Do You Have a Birth Plan?

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Are You Creating a Birth Plan

Creating a birth plan can help you prepare for the day your little one arrives. After sitting through child birth classes and reading all the pregnancy books you can, you may have an idea of how you want your labor and delivery to go. During labor, you will be completely focused on birthing your baby, which may make it hard for both you and your partner to express your wishes. Writing down all of your requests can help both you and your spouse communicate your feelings to the medical staff who will be present at the birth. A basic birth plan is an outline of what things you do and do not want to happen during your labor and after delivery. Some women include information on laboring in different positions, using pain medications or who will be in the room. Each birth plan is unique; however, there are some unusual requests that may be worth including in your plan.

How and Where You Labor

In most hospitals, women labor on their back in a bed. While this type of labor works for some women, it is ineffective for others. Consider adding information to your birth plan that gives you more freedom on how and where you labor. Some women request that they be able to labor and/or deliver their baby in a pool or tub. Some women find that being in the water helps ease pain. Others want to labor in an upright position and deliver their baby with the use of a squatting bar. This type of device is usually a bar that is attached to the bed and allows the woman to squat during labor. When a woman lies flat on her back, the uterus puts pressure on major blood vessels, which can decrease fetal heart tones. Birthing in an upright position can remove pressure on the blood vessels and make it easier for a woman to push during contractions.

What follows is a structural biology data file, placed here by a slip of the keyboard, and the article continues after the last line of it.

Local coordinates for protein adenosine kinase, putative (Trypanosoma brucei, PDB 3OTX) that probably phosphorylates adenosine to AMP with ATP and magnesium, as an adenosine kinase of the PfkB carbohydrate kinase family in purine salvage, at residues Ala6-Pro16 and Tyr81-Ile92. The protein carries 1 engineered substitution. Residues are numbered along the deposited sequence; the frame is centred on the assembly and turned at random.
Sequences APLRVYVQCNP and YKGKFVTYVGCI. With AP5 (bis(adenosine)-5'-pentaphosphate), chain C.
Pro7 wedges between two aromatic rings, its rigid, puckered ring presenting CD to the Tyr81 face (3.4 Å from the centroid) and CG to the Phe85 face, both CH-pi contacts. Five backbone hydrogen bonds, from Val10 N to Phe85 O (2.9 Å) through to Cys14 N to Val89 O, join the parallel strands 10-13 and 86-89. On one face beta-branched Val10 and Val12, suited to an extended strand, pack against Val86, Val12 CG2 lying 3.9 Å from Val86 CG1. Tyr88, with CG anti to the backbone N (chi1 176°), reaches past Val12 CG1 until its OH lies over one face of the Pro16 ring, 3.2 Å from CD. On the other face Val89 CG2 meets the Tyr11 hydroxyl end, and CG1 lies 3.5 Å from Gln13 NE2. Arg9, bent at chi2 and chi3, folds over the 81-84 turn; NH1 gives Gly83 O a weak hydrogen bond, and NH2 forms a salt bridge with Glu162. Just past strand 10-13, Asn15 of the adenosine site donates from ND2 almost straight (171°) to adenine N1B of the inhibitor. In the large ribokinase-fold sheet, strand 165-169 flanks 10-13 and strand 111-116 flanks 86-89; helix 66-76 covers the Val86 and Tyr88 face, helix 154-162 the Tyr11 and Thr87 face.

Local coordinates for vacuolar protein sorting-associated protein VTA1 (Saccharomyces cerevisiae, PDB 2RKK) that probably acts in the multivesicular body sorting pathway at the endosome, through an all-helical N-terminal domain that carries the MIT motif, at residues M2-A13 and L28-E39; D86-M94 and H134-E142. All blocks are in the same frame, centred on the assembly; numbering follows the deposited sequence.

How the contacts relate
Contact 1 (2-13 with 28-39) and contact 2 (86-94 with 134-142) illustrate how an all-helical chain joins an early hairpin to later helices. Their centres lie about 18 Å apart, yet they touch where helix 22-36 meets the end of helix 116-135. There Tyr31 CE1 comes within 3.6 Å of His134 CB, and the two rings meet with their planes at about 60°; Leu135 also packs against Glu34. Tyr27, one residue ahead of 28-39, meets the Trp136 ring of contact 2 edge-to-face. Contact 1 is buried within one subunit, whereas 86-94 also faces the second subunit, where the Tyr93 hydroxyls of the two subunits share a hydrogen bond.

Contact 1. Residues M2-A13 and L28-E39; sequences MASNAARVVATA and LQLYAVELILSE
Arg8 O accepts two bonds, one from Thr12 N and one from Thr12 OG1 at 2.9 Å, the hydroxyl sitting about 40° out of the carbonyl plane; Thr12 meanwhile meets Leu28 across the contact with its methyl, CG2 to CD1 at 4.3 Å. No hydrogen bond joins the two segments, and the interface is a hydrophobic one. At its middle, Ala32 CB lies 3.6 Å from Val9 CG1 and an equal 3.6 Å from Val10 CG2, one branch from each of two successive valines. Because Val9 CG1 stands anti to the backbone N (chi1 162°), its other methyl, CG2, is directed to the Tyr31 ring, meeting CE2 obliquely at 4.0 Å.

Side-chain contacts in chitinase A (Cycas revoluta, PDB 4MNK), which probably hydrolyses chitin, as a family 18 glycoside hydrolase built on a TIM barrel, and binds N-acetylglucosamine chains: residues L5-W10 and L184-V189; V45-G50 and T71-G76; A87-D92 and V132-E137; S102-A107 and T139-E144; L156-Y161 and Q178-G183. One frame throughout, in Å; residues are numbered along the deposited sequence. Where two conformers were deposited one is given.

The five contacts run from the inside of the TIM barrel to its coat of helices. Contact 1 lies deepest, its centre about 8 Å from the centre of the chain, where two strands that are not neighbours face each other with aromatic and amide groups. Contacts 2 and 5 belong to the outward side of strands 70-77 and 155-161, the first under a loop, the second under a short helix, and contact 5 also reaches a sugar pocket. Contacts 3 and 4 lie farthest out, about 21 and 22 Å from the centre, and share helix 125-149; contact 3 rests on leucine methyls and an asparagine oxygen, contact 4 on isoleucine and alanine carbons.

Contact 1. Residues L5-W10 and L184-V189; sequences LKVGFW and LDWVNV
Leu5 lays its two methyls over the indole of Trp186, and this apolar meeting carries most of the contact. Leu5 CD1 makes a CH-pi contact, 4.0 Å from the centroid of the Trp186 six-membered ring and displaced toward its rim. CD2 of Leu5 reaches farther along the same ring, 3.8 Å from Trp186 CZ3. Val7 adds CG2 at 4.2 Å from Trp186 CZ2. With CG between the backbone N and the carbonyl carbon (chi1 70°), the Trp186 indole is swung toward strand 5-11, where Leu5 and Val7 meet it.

After Delivery Requests

Some women have special requests for after the delivery of their baby. While the nurses usually take the baby and check him or her over in a separate corner of the room, you can ask that the baby be placed directly on your stomach and kept with you during the initial time after the birth. Some women include requests that directly affect the baby, such as no medications or vaccines be given to the baby or that the baby not be bathed. Saving the placenta is another uncommon request during the time after delivery. While that may seem strange, there are benefits from keeping the placenta. Directly after birth the mother will experience rapid changes in her hormones. The placenta contains high amounts of progesterone, which can help a mother stabilize hormone shifts in her body. If eaten, the placenta may help prevent postpartum depression and postpartum bleeding. The placenta can be dehydrated by the woman or by someone specialized in placentophagy. The mother can choose to eat very small slices of it or can have it grinded into a powder and placed inside capsules that she can take orally.

Your birth may not always go as planned if there are emergencies that require medical intervention, but being prepared with a birth plan can help you make your wishes known and make you feel more prepared for the big day.

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